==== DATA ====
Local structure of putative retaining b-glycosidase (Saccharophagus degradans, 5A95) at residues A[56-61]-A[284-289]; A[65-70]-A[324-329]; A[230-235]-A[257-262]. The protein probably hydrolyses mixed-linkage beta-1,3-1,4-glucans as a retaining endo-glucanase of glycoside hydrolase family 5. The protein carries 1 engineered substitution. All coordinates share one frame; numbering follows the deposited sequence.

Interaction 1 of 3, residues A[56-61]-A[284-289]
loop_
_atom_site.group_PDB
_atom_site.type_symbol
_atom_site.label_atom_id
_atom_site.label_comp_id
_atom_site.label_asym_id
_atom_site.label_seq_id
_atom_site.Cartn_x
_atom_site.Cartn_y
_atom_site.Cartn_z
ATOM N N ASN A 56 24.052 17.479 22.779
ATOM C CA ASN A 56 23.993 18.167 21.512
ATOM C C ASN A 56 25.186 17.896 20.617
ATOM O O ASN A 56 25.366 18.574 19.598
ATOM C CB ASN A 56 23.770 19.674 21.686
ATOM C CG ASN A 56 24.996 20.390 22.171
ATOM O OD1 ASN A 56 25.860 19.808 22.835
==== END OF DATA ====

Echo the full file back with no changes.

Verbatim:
Local structure of putative retaining b-glycosidase (Saccharophagus degradans, 5A95) at residues A[56-61]-A[284-289]; A[65-70]-A[324-329]; A[230-235]-A[257-262]. The protein probably hydrolyses mixed-linkage beta-1,3-1,4-glucans as a retaining endo-glucanase of glycoside hydrolase family 5. The protein carries 1 engineered substitution. All coordinates share one frame; numbering follows the deposited sequence.

Interaction 1 of 3, residues A[56-61]-A[284-289]
loop_
_atom_site.group_PDB
_atom_site.type_symbol
_atom_site.label_atom_id
_atom_site.label_comp_id
_atom_site.label_asym_id
_atom_site.label_seq_id
_atom_site.Cartn_x
_atom_site.Cartn_y
_atom_site.Cartn_z
ATOM N N ASN A 56 24.052 17.479 22.779
ATOM C CA ASN A 56 23.993 18.167 21.512
ATOM C C ASN A 56 25.186 17.896 20.617
ATOM O O ASN A 56 25.366 18.574 19.598
ATOM C CB ASN A 56 23.770 19.674 21.686
ATOM C CG ASN A 56 24.996 20.390 22.171
ATOM O OD1 ASN A 56 25.860 19.808 22.835